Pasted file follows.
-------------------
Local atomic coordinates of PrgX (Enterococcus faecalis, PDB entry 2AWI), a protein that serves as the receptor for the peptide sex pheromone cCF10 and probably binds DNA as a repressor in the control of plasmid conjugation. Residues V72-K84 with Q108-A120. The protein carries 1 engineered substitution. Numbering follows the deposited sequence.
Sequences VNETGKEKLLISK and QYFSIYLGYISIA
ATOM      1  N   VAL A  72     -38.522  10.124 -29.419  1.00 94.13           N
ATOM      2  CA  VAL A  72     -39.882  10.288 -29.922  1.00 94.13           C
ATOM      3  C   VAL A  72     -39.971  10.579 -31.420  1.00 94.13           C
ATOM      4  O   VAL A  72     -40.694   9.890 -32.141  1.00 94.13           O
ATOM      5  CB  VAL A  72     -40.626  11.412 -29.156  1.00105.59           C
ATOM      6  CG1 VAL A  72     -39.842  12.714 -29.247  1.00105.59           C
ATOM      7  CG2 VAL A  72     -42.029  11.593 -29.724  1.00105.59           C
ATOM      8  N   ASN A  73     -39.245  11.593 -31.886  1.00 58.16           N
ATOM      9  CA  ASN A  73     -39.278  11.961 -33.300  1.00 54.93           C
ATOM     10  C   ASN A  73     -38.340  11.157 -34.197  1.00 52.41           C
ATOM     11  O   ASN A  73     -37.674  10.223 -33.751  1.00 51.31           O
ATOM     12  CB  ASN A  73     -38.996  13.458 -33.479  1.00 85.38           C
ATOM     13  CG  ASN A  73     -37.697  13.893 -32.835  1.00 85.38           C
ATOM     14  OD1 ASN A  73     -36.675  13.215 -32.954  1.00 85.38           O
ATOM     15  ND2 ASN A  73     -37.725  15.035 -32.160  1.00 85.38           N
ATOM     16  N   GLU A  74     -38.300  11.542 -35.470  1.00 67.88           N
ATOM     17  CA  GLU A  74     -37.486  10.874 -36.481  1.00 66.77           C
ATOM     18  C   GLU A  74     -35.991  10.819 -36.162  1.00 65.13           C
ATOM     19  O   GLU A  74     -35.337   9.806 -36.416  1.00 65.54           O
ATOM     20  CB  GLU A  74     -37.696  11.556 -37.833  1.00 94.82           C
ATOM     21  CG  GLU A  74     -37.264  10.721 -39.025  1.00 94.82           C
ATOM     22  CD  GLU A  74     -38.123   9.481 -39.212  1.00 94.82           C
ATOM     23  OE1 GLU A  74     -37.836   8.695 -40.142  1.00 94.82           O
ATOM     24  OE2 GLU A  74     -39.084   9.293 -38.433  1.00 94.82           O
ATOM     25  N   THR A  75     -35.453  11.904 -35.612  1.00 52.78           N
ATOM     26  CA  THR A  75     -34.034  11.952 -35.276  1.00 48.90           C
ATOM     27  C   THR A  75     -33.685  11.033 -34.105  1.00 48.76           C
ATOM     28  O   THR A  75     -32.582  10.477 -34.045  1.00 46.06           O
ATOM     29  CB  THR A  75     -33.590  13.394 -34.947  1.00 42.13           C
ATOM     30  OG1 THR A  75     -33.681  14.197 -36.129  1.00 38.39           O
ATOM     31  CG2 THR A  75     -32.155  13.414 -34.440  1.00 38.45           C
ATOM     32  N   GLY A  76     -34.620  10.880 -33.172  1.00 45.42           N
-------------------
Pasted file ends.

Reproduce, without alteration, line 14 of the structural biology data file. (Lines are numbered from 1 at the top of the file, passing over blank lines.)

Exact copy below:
ATOM     12  CB  ASN A  73     -38.996  13.458 -33.479  1.00 85.38           C